US study finds millions take daily aspirin unnecessarily

Matt Woodley

26/07/2019 1:49:17 PM

But is the potentially dangerous phenomenon as common in Australia?

Elderly woman taking aspirin
Daily aspirin use is not recommend for primary prevention of cardiovascular disease in people over the age of 70.

The research, based on the 2017 National Health Interview Survey, estimates that approximately 29 million people aged 40 and above take aspirin daily even though they don’t have a known heart disease.
It’s thought around 6.6 million do so without a recommendation from their doctor. Another 10 million people over the age of 70 without any current heart disease problems also take aspirin every day, in spite of the latest guidelines specifically advising against such an intake.
Chair of General Practice at the University of Tasmania Professor Mark Nelson, a principal investigator on the ‘Aspirin in reducing events in the elderly’ (ASPREE) study, told newsGP the main problem highlighted in the study is not overuse, but inappropriate use.
However, he does not believe inappropriate use is as pronounced in Australia.
‘Use of aspirin in the over 70s was much less so for Australians – 11% of the cohort in ASPREE were previous regular aspirin users, where use in the US was about four times greater than in Australia,’ he said.
‘Aspirin use was more common the older the individuals were, as was found in the US study.’
Despite low-dose aspirin remaining as a Level 1 evidenced agent for secondary prevention of cardiovascular disease, Professor Nelson believes more should be done to spread the message about where and when it’s appropriate to use.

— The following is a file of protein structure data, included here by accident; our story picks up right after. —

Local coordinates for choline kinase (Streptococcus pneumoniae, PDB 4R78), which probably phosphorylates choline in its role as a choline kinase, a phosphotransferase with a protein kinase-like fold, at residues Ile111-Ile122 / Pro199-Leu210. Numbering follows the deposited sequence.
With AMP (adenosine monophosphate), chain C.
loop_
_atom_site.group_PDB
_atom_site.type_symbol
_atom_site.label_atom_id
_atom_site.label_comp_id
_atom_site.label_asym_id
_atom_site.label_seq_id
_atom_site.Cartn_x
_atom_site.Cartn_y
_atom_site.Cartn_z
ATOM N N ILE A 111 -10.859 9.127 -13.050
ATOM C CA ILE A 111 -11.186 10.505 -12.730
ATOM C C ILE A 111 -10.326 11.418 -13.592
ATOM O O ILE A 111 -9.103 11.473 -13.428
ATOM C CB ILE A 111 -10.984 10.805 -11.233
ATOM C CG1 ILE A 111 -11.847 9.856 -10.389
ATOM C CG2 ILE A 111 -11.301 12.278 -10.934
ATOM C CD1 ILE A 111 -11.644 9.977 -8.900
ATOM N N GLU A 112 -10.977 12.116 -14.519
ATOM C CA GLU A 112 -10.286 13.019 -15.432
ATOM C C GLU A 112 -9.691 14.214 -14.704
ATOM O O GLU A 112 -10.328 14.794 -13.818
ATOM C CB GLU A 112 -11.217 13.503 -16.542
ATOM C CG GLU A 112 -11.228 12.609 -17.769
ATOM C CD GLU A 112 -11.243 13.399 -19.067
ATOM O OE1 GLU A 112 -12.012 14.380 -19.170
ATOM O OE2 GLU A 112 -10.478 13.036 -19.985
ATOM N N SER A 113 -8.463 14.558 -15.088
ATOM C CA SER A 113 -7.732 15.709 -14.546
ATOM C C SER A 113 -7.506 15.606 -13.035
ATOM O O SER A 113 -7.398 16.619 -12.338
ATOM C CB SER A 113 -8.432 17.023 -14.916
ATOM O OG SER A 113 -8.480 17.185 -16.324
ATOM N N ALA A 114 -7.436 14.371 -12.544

‘The US guidelines no longer recommend the use of aspirin for primary prevention over the age of 70,’ he said.
‘[In particular], there needs to be public education as this is an over-the-counter medication.’
Fellow GP researcher and chief investigator of the ASPREE trial in South Australia, Professor Nigel Stocks, told newsGP aspirin should only be used infrequently in the routine primary prevention of atherosclerotic cardiovascular disease (ASCVD) because of a lack of net benefit.
He pointed to US guidelines that recommend low-dose aspirin (75–100 mg orally daily) be considered for the primary prevention of ASCVD among select adults aged 40–70 years at higher ASCVD risk, but not at increased bleeding risk. The same guidelines indicate low-dose aspirin not be administered on a routine basis for the primary prevention of ASCVD among adults over 70 years of age, or among adults of any age who are at increased of bleeding.
‘I think this is reasonable advice,’ he said.
Clinical practice guidelines for the prevention, early detection and management of colorectal cancer also recommend active consideration of daily low-dose aspirin for at least two-and-a-half years for all people aged 50–70 years who are at average risk of colorectal cancer.
However, it also states the choice to take aspirin should be personalised based on age, sex and potential reduction in cardiovascular events, cerebrovascular events and thrombotic stroke, as well as the potential risks of taking aspirin – a point Professor Stocks supports.
‘I am cautious about recommending aspirin use for the prevention of colorectal cancer in people at average risk because of the potential harms,’ he said. 
‘[Especially as] in Australia we have a good screening program, albeit with an uptake that could be improved – perhaps by increasing the involvement of general practice.’
The guidelines state aspirin should be avoided in patients with current dyspepsia, any history of peptic ulcer, aspirin allergy, bleeding diathesis, an increased risk of gastrointestinal haemorrhage (such as associated with use of oral anticoagulants or antiplatelet agents), or renal impairment.
A study of 164,000 people without existing heart disease conditions released earlier this year, showed a 0.38% lower absolute risk of heart attacks, strokes, or death from cardiovascular events based on daily aspirin intake. However, the data also showed a 0.47% higher absolute risk of severe internal bleeding.

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